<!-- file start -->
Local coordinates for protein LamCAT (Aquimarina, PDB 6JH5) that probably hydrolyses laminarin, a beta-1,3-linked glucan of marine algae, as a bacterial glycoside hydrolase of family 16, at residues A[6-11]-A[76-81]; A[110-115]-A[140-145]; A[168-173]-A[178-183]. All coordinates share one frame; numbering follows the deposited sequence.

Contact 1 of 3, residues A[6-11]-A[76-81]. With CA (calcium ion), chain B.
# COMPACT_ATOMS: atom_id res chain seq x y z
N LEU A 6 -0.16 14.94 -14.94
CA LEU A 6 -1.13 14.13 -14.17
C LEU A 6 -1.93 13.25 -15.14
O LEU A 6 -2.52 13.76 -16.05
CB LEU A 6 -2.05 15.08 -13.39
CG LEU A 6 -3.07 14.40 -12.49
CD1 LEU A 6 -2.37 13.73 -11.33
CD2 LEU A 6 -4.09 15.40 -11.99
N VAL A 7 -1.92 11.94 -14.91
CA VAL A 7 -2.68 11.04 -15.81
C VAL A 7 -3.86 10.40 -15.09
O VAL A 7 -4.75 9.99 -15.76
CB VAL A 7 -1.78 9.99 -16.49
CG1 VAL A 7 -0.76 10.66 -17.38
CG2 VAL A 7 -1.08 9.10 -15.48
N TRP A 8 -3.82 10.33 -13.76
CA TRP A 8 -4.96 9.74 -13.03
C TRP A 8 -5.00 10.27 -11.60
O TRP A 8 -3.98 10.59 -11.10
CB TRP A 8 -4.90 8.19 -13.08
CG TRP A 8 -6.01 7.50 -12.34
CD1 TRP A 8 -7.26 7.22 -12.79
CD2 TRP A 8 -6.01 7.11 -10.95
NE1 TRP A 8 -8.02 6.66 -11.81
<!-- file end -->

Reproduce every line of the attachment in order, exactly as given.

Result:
Local coordinates for protein LamCAT (Aquimarina, PDB 6JH5) that probably hydrolyses laminarin, a beta-1,3-linked glucan of marine algae, as a bacterial glycoside hydrolase of family 16, at residues A[6-11]-A[76-81]; A[110-115]-A[140-145]; A[168-173]-A[178-183]. All coordinates share one frame; numbering follows the deposited sequence.

Contact 1 of 3, residues A[6-11]-A[76-81]. With CA (calcium ion), chain B.
# COMPACT_ATOMS: atom_id res chain seq x y z
N LEU A 6 -0.16 14.94 -14.94
CA LEU A 6 -1.13 14.13 -14.17
C LEU A 6 -1.93 13.25 -15.14
O LEU A 6 -2.52 13.76 -16.05
CB LEU A 6 -2.05 15.08 -13.39
CG LEU A 6 -3.07 14.40 -12.49
CD1 LEU A 6 -2.37 13.73 -11.33
CD2 LEU A 6 -4.09 15.40 -11.99
N VAL A 7 -1.92 11.94 -14.91
CA VAL A 7 -2.68 11.04 -15.81
C VAL A 7 -3.86 10.40 -15.09
O VAL A 7 -4.75 9.99 -15.76
CB VAL A 7 -1.78 9.99 -16.49
CG1 VAL A 7 -0.76 10.66 -17.38
CG2 VAL A 7 -1.08 9.10 -15.48
N TRP A 8 -3.82 10.33 -13.76
CA TRP A 8 -4.96 9.74 -13.03
C TRP A 8 -5.00 10.27 -11.60
O TRP A 8 -3.98 10.59 -11.10
CB TRP A 8 -4.90 8.19 -13.08
CG TRP A 8 -6.01 7.50 -12.34
CD1 TRP A 8 -7.26 7.22 -12.79
CD2 TRP A 8 -6.01 7.11 -10.95
NE1 TRP A 8 -8.02 6.66 -11.81